- José da Costa Nunes (1920–1940), appointed Archbishop of Goa and Daman (elevated to Cardinal in 1962)
- João de Deus Ramalho, S.J. (1942–1953)
- Policarpo da Costa Vaz (1954–1960), appointed Bishop of Guarda
- Paulo José Tavares (1961–1973)
- Arquimínio Rodrigues da Costa (1976–1988)
- Domingos Lam Ka-tseung (1988–2003)
- José Lai Hung-seng (2003–2016)
- Stephen Lee Bun-sang (2016–present)
The Diocese is divided in:
- six parishes (five in Macau Peninsula and one on Taipa island):
- two quasi-parishes, both on Macau Peninsula:
- St. Francis Xavier, Mong Há
- St. Joseph, Iao Hon
- one mission (on Coloane island):
- St. Francis Xavier, Coloane
The following schools are directly operated by the diocese:
- Preschool through secondary school
- Preschool and primary school
There are other Catholic schools in Macau which are operated by Catholic orders.
- "Macau marks 440th anniversary". Sunday Examiner. Roman Catholic Diocese of Hong Kong. 17 January 2016. Archived from the original on 16 January 2019. Retrieved 16 January 2019.
- "Super Cathedram Principis Apostolorum - Establishing the Catholic Mission in Vietnam September 8, 1659 [Bull] - Pope Alexander VII - 1659". Papal Encyclicals Online (in Latin). 9 September 1659.
- History of the Church: The church in the age of absolutism and enlightenment. Northwestern University. 1981. p. 305. ISBN 9780824500108.
- Brown, Steart J. (December 7, 2006). The Cambridge History of Christianity: Volume 7, Enlightenment, Reawakening and Revolution 1660-1815. Cambridge University Press. p. 459. ISBN 9780521816052.
China was divided into three padroado dioceses with limited territory: the diocese of Beijing included the provinces of Zhili and Shandong as well as the territory of Liaodung in Manchuria; the diocese of Nanjing consisted of Anhui, Jiangsu, and Henan; and the diocese of Macao included Guangdong, Guangxi, and the island of Hainan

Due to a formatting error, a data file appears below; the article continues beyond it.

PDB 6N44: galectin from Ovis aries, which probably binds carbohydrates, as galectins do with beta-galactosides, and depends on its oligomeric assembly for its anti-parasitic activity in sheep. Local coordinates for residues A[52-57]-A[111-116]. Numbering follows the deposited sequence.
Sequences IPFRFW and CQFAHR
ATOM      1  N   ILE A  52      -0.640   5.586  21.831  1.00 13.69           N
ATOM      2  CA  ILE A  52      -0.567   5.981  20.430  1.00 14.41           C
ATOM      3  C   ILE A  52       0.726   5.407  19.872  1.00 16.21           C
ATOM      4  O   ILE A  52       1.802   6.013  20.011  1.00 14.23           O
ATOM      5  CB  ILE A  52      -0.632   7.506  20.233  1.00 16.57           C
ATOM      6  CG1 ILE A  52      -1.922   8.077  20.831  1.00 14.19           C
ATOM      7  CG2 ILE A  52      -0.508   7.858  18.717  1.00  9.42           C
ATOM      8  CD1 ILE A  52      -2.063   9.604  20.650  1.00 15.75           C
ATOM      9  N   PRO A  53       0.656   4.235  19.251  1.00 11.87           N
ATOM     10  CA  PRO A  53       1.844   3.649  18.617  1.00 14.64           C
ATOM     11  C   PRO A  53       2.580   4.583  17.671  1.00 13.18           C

- Couling, Samuel (1964). The Encyclopedia Sinica. Literature House, Ltd. pp. 589–590. ASIN B00796PBNY.
- Manuel, Teixeira (1940). Bispos e governadores do Bispado de Macau (in Portuguese). p. 88.
O Depois da morte de D. Leonardo, governou a Diocese o P. Manuel de Aguiar e, logo a seguir, Frei Miguel dos Santos
- Cultures of Conflict Resolution in Early Modern Europe. Taylor & Francis. May 2017. p. 170. ISBN 9781134802647.
- Fernandes, Abriel (1886). Macau e sua diocese: Bispos e governadores do Bispado Macau (in Portuguese). p. 7.
- "Colégio Diocesano de São José." Education and Youth Affairs Bureau (Macau). Retrieved on April 9, 2017. "Endereço : Rua da Sé, no.19" - Chinese profile: "學校地址: 大堂街十九號"
- "Colégio Diocesano de São José 5." Education and Youth Affairs Bureau (Macau). Retrieved on April 9, 2017. "Endereço : Rua Central de Toi San, no. 253" - Chinese profile: "學校地址: 台山中街253號"
- "Escola São Paulo." Education and Youth Affairs Bureau (Macau). Retrieved on April 9, 2017. "Endereço : Rampa dos Cavaleiros, nos.12-14" - Chinese profile: "學校地址: 黑沙灣斜坡12-14號"
- " Escola do Santíssimo Rosário." Education and Youth Affairs Bureau (Macau). Retrieved on April 9, 2017. "Endereço : Largo da Companhia, No. 14, Macau" Chinese profile: "學校地址: 老人院前地14號"
- "Escola do Santíssimo Rosário to close in 2017". O Clarim. 2016-06-17. Retrieved 2017-04-09.
- "Escola Dom João Paulino." Education and Youth Affairs Bureau (Macau). Retrieved on April 9, 2017. "Endereço : Avenida de Carlos da Maia, s/n, Taipa" - Chinese profile: "學校地址: 嘉路士米耶大馬路"
- "Escola Madalena de Canossa." Education and Youth Affairs Bureau (Macau). Retrieved on April 9, 2017. "Endereço : Rua do Comandante João Belo Fai Chi Kei, no.28" - Chinese profile: "學校地址: 筷子基俾若翰街28號"
- "Escola de Santa Teresa do Menino Jesus." Education and Youth Affairs Bureau (Macau). Retrieved on April 9, 2017. "Endereço : Avenida Conselheiro Borja, no.592" - Chinese profile: "學校地址: 青洲大馬路592號"
- Diocese de Macau (in Chinese)
- GCatholic.org with incumbent biography links
- Herbermann, Charles, ed. (1913). Catholic Encyclopedia. New York: Robert Appleton Company. .
- UCAN Diocese profile